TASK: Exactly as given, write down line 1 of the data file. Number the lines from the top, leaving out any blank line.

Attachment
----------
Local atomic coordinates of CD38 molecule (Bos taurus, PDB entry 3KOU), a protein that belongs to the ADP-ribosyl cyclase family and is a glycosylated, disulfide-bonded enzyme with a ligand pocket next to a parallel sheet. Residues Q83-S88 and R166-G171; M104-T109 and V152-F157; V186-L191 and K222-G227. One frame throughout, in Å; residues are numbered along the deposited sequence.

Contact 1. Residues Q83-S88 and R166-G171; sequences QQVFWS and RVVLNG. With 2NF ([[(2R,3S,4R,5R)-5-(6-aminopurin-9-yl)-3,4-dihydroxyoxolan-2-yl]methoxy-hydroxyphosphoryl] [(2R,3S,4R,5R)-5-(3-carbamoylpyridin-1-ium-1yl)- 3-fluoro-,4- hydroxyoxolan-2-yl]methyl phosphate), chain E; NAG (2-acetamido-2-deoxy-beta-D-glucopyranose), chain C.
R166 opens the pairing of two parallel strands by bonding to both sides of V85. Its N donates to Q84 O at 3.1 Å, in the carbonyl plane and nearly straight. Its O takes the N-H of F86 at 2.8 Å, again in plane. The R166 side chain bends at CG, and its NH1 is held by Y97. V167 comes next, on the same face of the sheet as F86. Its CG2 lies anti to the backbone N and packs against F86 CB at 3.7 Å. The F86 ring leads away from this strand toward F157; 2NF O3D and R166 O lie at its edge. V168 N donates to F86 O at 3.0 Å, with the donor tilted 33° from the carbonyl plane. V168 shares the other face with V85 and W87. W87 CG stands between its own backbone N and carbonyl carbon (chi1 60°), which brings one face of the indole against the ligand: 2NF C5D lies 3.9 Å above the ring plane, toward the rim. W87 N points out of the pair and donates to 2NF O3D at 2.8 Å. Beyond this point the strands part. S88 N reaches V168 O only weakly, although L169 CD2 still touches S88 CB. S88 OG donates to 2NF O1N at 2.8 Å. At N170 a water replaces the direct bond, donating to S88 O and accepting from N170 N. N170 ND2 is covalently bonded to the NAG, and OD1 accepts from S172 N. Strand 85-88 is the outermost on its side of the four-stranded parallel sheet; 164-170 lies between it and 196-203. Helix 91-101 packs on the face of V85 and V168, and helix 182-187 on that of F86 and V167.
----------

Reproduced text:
Local atomic coordinates of CD38 molecule (Bos taurus, PDB entry 3KOU), a protein that belongs to the ADP-ribosyl cyclase family and is a glycosylated, disulfide-bonded enzyme with a ligand pocket next to a parallel sheet. Residues Q83-S88 and R166-G171; M104-T109 and V152-F157; V186-L191 and K222-G227. One frame throughout, in Å; residues are numbered along the deposited sequence.